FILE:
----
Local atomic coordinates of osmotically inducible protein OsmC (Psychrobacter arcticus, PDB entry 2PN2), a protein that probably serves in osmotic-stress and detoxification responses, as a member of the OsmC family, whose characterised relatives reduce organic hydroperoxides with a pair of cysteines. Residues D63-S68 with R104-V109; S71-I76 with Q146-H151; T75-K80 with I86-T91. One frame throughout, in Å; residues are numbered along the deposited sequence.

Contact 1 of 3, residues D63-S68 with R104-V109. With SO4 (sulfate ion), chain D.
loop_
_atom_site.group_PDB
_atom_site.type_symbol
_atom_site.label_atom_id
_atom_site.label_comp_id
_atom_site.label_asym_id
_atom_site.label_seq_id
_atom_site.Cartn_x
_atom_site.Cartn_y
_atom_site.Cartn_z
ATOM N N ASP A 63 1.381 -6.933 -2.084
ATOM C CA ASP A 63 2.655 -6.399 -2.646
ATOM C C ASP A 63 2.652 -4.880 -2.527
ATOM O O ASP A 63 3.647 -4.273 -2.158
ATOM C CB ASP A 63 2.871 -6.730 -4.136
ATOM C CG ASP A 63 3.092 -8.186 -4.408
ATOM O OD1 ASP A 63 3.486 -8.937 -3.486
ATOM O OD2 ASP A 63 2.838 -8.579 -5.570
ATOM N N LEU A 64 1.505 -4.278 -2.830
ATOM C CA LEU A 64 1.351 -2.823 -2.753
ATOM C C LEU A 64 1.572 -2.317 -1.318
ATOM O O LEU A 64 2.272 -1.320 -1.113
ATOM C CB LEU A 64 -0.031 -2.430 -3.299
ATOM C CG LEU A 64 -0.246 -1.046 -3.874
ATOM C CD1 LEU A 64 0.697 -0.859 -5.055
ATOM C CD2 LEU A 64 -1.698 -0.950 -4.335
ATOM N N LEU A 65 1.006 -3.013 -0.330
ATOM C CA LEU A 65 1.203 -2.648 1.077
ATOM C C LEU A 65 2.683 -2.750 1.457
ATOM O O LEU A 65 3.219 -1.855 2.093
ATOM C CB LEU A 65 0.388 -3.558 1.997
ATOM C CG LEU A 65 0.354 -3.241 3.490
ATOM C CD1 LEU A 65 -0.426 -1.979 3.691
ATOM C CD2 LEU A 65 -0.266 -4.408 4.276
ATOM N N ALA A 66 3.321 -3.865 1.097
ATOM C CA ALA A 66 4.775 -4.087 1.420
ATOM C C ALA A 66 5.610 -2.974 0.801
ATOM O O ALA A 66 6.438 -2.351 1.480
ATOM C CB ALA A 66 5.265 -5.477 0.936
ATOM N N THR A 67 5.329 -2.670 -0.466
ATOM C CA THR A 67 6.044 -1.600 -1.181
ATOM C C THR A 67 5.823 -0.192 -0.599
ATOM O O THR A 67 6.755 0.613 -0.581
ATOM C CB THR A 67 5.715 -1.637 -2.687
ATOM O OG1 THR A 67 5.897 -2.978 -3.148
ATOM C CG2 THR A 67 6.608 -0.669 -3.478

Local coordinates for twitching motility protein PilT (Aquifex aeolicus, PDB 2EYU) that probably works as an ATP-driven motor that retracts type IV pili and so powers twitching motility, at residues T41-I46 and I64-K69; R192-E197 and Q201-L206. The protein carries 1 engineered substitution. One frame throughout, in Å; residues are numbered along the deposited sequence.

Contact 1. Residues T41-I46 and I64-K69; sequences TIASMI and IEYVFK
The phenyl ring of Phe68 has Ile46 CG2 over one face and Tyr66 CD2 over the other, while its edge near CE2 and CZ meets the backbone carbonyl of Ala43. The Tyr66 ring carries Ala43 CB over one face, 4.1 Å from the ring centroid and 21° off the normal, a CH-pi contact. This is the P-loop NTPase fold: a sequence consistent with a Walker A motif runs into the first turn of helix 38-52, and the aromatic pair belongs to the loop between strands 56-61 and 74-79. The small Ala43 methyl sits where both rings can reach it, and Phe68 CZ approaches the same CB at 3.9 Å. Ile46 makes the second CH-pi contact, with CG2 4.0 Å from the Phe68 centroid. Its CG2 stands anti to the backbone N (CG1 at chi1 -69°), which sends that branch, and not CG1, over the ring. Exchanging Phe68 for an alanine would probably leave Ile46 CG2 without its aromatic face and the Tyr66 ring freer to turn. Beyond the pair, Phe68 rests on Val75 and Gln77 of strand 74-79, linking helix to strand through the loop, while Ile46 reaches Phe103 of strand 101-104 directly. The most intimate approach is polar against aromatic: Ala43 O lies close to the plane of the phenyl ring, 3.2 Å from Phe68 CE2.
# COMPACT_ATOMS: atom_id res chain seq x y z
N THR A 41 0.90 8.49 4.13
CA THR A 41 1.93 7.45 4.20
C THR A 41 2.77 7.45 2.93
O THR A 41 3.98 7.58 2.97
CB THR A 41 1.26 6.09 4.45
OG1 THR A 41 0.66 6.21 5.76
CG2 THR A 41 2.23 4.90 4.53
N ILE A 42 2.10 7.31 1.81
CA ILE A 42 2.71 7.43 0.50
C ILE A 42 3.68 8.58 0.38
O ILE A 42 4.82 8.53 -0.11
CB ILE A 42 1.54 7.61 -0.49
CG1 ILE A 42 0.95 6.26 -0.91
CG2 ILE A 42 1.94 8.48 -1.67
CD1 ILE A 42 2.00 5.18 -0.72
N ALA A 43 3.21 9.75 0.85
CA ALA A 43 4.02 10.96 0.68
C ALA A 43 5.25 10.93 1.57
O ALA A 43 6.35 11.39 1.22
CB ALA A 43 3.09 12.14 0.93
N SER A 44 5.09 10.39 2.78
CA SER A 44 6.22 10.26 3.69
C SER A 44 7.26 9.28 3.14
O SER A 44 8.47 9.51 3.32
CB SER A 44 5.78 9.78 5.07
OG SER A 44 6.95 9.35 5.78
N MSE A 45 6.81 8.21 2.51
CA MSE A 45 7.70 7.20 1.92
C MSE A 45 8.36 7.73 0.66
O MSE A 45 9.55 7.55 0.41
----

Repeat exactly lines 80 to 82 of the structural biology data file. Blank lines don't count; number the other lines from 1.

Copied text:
CA MSE A 45 7.70 7.20 1.92
C MSE A 45 8.36 7.73 0.66
O MSE A 45 9.55 7.55 0.41